Organisations where staff use their own device for work

Cloud computing highlights another risk for businesses. According to government data, six in ten currently use cloud computing, and medium businesses are most likely to use a cloud system. Business sectors most likely to use these externally-hosted web services, include:

Businesses using cloud computing software

The Threats of Cybercrime

Just like the different threats, the impact of cybercrime can vary dramatically depending on the type of business. For example, a small to medium sized company may not experience a detrimental impact on their brand or PR if a cyber-breach was made public, whereas the same type of attack could cause a more well-known brand a lot of damage and as a result, a loss of revenue.

IT system failures could cause some companies to shut down temporarily, again impacting their business financially.

Instances like this highlight  why it’s important to ensure your business is covered, as cyber-attacks can compromise a variety of businesses in various ways. The image below highlights some of the damaging results that could occur following a cyber-attack.

Common impacts of cyber crime to a business

As mentioned previously, the aftermath of a cyber-attack can be damaging to a business, and 36% of businesses surveyed required new measures to prevent future attacks.

It’s not just business resource or time that can be impacted by a cyber-attack, but most likely a financial impact, too. Typically the cost of a cyber-breach for medium businesses is around £16,100. When a large business is impacted this cost jumps to an average of £22,300.

The average cost of a cyber breach for medium and large businesses

Aside of the notable aftermath of a cyber-attack, the attack itself can generate a number of problems for a business. Below we’ve highlighted how attack can cause live, detrimental damage, with 22% resulting in a temporary loss of files or networks.

How businesses were impacted as a result of a cyber security result

The Risk of Cybercrime

Despite many organisations stating that cyber-security is a high priority, just three in ten businesses (30%) surveyed by the government have board members or trustees with responsibility for cyber-security, and 20% of businesses never update their senior management on cyber-security issues.

The risk of cyber crime

60% of companies who have been victims of a cyber-attack are out of business within six months, according to Make It Cheaper, again showing the importance of ensuring your business is covered as the impact can cause your business to close down.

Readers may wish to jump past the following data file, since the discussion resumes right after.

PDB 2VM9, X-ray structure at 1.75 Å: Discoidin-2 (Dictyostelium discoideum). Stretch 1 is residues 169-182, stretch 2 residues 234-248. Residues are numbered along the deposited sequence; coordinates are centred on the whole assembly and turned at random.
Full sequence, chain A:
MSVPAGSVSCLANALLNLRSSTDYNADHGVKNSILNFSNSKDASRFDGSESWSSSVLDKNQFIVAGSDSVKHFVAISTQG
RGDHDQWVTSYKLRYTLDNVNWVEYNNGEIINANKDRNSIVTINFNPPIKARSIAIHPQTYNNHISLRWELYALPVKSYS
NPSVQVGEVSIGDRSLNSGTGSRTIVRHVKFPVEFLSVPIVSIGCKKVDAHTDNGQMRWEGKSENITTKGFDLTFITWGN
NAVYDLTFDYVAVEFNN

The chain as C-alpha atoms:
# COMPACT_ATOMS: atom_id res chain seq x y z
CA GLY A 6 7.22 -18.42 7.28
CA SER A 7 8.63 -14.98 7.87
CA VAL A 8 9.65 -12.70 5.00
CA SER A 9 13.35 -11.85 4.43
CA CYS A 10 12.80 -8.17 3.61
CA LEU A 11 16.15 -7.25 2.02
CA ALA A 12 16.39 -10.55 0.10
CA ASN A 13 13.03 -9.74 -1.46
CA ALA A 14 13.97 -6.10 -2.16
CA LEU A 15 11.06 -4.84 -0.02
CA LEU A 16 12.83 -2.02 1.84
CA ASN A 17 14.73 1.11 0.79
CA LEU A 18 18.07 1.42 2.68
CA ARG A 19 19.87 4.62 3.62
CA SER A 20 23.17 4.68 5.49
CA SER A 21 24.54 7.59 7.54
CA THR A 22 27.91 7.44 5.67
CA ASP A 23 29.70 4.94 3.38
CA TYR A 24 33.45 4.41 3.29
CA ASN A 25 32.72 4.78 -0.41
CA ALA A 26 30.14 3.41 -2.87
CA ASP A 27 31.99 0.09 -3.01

On average, small to medium enterprises will fall victim to four cybercrimes every two year cycle.

The True Cost of Cybercrime

Traditional business insurance is an obvious essential to protect businesses against occurrences such as a water leak or accidental damage.

The below shows the average volume of traditional claims made through our business insurance provider, with accidental damage and theft being the most common claims within the traditional insurance sector.

Average volume of traditional claims per business by target application

Businesses often see insurance as a necessity and often set out to cover themselves for instances such as fire, however when looking at our business insurance provider data we only see an average of 3 claims per quarter over a three year period.

When we compare this to an average of 57,526 cyber-attacks identified on businesses per quarter, the risk of cyber-attack is seemingly much higher than those of traditional claims, yet many businesses still don’t view this product as a necessity that they need alongside their general business insurance policy.

With this in mind, cyber-attacks are more common than alternative risks (such as accidental damage, water leaks, etc.), yet some businesses aren’t covered should a cyber-attack happen. Equally, business owners aren’t always aware that their insurance policy doesn’t cover cyber-attacks.

The below shows how 68,212 attacks were carried out via attacking business VPNs and other applications, in just one quarter.

Average volume of cyber attacks per business by target application

With cybercrime threats appearing to be on the rise, companies are gradually investing more into cyber-security to protect their business. Leading the way, it appears the finance and insurance industry are spending the most to try and prevent cyber-attacks, with £17,900 spent in the last financial year, closely followed by the information and communications industry. The entertainment, services and food industries seem to be investing the least. This is followed by construction and hospitality.

Investments in cyber security in the last financial year

Some organisations continue to see themselves as offline, or too small to be at risk (although this line of thought has declined since the 2017 government survey). This is despite having potential risk factors, such as their use of personal devices for work purposes or the usage of Cloud systems. Parallel to this, it’s concerning that small businesses could be easier to target due to the lack of safety precautions in place.

Whether you’re a smart start-up or a thriving global business, being vigilant to a cyber-attack is essential in this growing digital age. Be sure to compare products to ensure you get the right business insurance policy as well as the right cyber cover to suit your company’s needs.